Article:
Substitution and Dropout Bias in Social Experiments: A Study of an Influential Social Experiment
This paper considers the interpretation of evidence from social experiments when persons randomized out of a program being evaluated have good substitutes for it, and when persons randomized into a program drop out to pursue better alternatives. Using data from an experimental evaluation of a classroom training program, we document the empirical importance of control group substitution and treatment group dropping out. Evidence that one program is ineffective relative to close substitutes is not evidence that the type of service provided by all of the programs is ineffective, although that is the way experimental evidence is often interpreted.
(This abstract was borrowed from another version of this item.)
|Date of creation:||1998|
|Contact details of provider:|| Postal: Department of Economics, Reference Centre, Social Science Centre, University of Western Ontario, London, Ontario, Canada N6A 5C2|
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- James Heckman & Jeffrey Smith & Christopher Taber, 1998. "Accounting For Dropouts In Evaluations Of Social Programs," The Review of Economics and Statistics, MIT Press, vol. 80(1), pages 1-14, February.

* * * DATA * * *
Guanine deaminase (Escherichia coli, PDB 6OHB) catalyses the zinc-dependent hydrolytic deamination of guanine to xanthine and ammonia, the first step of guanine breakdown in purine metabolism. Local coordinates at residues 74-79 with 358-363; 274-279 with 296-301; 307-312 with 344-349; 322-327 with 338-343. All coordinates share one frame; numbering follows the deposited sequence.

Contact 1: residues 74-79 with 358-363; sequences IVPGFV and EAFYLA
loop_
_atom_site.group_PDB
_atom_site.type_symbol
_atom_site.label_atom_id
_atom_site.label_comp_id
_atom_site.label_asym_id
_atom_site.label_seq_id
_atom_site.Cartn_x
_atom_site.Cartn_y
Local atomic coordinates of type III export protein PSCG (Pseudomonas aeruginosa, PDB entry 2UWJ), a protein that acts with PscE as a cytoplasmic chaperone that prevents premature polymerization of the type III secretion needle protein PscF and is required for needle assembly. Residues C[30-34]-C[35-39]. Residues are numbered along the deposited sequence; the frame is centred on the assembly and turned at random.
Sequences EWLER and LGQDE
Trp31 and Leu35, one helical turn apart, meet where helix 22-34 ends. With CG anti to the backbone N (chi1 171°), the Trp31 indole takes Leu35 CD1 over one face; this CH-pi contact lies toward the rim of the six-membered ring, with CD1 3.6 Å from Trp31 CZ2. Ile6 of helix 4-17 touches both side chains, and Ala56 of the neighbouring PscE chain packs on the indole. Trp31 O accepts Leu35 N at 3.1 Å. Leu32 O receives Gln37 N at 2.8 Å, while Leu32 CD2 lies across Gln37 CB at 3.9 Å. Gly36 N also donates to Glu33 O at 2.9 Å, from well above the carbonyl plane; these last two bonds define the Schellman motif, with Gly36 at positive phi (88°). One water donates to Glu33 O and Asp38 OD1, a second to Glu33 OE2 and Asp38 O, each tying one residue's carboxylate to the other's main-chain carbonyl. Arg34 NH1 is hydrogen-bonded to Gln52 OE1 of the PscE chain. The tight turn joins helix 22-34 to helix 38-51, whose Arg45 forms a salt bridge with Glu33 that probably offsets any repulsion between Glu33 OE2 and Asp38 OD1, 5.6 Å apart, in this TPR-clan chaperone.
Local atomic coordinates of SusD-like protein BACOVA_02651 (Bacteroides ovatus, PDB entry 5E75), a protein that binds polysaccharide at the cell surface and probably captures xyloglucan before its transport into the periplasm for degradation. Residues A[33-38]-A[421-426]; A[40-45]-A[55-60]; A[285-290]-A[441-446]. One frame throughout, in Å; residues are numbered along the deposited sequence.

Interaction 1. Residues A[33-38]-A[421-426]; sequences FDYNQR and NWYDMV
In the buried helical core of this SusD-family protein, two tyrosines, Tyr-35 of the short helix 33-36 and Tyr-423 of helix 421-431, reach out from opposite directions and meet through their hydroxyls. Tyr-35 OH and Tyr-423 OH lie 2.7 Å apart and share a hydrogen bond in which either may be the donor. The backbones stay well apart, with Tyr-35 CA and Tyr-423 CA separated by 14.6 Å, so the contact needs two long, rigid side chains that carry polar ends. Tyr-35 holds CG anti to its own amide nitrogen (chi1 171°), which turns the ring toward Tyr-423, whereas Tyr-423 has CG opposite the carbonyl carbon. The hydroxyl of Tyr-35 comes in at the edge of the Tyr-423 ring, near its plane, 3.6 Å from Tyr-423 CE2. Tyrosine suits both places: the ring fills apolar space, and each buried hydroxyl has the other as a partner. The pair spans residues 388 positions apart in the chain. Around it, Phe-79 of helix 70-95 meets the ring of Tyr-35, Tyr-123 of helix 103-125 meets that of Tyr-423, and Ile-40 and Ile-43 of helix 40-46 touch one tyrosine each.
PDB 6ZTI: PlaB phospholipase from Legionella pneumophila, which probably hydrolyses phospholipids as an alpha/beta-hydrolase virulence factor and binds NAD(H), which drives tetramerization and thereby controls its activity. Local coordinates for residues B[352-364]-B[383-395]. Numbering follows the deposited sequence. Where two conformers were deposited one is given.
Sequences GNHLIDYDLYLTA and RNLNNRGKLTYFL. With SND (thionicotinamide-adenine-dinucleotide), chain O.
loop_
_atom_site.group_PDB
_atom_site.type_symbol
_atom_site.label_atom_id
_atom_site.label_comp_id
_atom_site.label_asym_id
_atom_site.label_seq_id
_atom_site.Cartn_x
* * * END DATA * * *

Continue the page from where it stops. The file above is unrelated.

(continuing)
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- James Heckman & Hidehiko Ichimura & Jeffrey Smith & Petra Todd, 1998. "Characterizing Selection Bias Using Experimental Data," NBER Working Papers 6699, National Bureau of Economic Research, Inc.
- James J. Heckman & Jeffrey A. Smith, 1999. "The Pre-Program Earnings Dip and the Determinants of Participation in a Social Program: Implications for Simple Program Evaluation Strategies," NBER Working Papers 6983, National Bureau of Economic Research, Inc.
- James J. Heckman & Hidehiko Ichimura & Petra Todd, 1998. "Matching As An Econometric Evaluation Estimator," Review of Economic Studies, Oxford University Press, vol. 65(2), pages 261-294. Full references (including those not matched with items on IDEAS)
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